NYC poker players will still have to face off against the likes of Teddy KGB for the time being.
The headlines seem to hail the dawn of a new era. Poker was deemed by a judge to be a "Game of Skill," and better yet, "Not Gambling Under Federal Law."
But you may want to hold off on your plans to turn your den into a poker parlor.
Federal Judge Jack Weinstein on Tuesday ruled that a case involving a game of poker hosted in a warehouse in Staten Island that Texas Hold 'em was not a game of chance, and thus not illegal under the federal Illegal Gambling Business Act.
But local and state laws could still apply, meaning that the victory does not pave the way for everyone to open poker businesses now, experts said.
Even so, gaming advocates were pleased, having long believed the element of skill is a requisite for success.
"Poker is a game of incomplete information, but you do have enough information to make tactical decisions based on that information, which gives you an edge over an opponent that does not know how to use that information," said Peter Alson, president of the United States Poker Federation,
Bill Gantz, a partner at SNR Denton U.S. LLP in Chicago, is a "huge advocate for gaming" and specializes in its legal issues. While he agrees that poker is "clearly predominantly a game of skill," he thinks the celebratory verve with which this decision has been met is premature.
"Every time a decision like this comes down, you'll see a thousand blogs and articles, 'Poker's Legal in New York,' which shows just how superficial the analysis is," said Gantz by phone. "But this is not going to have an impact, really, on U.S. government enforcement or outlook toward Internet gambling. I don’t think they're going to do anything differently."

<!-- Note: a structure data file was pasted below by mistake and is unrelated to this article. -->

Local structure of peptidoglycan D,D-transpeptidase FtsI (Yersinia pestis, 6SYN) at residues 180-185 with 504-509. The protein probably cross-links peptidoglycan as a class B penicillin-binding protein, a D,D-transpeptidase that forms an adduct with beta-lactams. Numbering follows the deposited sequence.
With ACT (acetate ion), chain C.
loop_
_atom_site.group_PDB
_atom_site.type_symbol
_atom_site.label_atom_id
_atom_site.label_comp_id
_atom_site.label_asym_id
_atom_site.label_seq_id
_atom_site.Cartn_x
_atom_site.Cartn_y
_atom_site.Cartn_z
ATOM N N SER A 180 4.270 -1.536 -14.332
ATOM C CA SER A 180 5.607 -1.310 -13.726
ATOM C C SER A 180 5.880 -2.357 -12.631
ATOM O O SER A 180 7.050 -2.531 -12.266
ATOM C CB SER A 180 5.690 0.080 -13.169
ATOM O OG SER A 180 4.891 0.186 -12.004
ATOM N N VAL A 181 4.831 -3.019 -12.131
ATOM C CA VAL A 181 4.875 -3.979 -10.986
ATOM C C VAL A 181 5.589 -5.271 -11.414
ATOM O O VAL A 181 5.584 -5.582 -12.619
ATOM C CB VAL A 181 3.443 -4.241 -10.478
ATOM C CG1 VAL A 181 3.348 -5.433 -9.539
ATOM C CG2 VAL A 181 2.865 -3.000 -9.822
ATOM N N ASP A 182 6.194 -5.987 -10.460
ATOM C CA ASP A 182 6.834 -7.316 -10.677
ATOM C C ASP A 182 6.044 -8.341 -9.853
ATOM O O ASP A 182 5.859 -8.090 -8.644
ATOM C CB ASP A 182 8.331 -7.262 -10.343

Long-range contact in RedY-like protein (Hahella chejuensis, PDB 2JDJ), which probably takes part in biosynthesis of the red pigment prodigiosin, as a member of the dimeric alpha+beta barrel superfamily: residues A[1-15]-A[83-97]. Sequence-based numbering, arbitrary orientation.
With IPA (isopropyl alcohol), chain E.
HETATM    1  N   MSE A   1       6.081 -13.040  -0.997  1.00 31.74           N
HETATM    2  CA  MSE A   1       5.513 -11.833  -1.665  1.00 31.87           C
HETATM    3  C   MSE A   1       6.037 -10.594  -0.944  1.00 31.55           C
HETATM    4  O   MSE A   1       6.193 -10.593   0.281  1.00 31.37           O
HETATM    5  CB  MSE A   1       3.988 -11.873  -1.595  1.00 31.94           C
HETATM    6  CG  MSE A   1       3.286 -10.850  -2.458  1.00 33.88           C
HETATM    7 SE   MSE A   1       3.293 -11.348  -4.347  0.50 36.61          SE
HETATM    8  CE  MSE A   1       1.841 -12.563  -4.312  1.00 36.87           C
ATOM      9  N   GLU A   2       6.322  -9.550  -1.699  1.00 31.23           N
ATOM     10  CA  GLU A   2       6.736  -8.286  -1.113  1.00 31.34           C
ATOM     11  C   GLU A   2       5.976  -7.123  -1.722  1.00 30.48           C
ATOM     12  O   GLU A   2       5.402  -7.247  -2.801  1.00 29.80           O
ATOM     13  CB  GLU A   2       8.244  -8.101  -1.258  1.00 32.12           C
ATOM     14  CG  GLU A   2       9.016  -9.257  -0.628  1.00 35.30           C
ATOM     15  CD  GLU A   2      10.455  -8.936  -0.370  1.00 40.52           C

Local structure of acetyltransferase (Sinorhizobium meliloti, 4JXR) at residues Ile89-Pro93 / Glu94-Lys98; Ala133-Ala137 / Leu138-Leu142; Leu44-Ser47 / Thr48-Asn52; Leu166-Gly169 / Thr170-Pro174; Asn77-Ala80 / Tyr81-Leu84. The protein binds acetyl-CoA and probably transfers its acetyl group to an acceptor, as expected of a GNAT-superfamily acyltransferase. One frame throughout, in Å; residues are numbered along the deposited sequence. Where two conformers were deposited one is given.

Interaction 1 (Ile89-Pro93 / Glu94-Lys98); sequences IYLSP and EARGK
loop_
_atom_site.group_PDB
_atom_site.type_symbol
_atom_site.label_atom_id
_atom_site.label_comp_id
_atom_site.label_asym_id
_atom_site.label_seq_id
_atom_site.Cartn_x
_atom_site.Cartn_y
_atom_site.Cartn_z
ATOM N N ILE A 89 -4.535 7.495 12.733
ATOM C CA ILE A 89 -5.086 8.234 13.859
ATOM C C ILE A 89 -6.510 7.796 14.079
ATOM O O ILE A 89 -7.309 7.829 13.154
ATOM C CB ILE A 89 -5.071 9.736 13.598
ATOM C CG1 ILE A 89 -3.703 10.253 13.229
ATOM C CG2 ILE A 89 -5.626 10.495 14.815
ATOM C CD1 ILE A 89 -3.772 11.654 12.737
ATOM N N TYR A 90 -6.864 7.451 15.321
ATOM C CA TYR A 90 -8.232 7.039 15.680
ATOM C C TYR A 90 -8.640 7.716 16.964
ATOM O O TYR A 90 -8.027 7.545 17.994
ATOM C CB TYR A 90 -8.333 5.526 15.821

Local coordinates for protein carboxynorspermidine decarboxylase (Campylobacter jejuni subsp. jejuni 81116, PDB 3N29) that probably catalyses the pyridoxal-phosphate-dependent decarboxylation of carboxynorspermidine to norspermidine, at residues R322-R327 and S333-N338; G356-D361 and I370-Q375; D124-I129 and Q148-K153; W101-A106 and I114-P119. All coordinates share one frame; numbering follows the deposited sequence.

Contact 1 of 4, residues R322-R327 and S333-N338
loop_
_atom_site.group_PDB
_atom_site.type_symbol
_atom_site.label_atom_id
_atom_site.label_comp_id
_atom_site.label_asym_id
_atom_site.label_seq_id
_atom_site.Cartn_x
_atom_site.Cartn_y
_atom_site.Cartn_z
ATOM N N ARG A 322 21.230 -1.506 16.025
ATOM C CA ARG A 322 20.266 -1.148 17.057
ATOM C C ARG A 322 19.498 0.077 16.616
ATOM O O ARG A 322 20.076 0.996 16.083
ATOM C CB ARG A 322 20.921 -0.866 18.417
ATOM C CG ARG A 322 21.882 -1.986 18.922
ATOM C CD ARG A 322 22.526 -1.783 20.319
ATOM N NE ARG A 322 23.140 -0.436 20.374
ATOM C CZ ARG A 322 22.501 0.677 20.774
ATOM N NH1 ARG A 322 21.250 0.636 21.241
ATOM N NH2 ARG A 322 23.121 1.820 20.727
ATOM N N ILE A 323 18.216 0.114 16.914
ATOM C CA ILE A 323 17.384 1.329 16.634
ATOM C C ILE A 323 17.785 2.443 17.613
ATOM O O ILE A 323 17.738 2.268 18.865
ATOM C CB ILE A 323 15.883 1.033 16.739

What Weinstein realized, says Gantz, is "that the reason for the statute in the first place was to address organized crime involvement in enumerated games, which are the nine games listed in the definition (pool-selling, bookmaking, slot machines, roulette wheels, dice tables, and conducting lotteries, policy, bolita or numbers games), poker not being one of them at the time, in 1970, when this act was passed."
"One very important thing very early in Judge Weinsteins's opinion, on page 6, he notes that he's not deciding whether poker is a game of chance or gambling for New York law, he actually observed that New York has repeatedly and routinely considered poker to be an illegal form of gambling. What he's looking at is whether or not a business involving, he even says, 'involving an illegal poker game,' violates the federal IGBA (Illegal Gambling Business Act). So he's not even saying this is a legal game, let's be clear."
Bottom line: "It's not a game changer as far as the government's enforcement activities are concerned," said Gantz.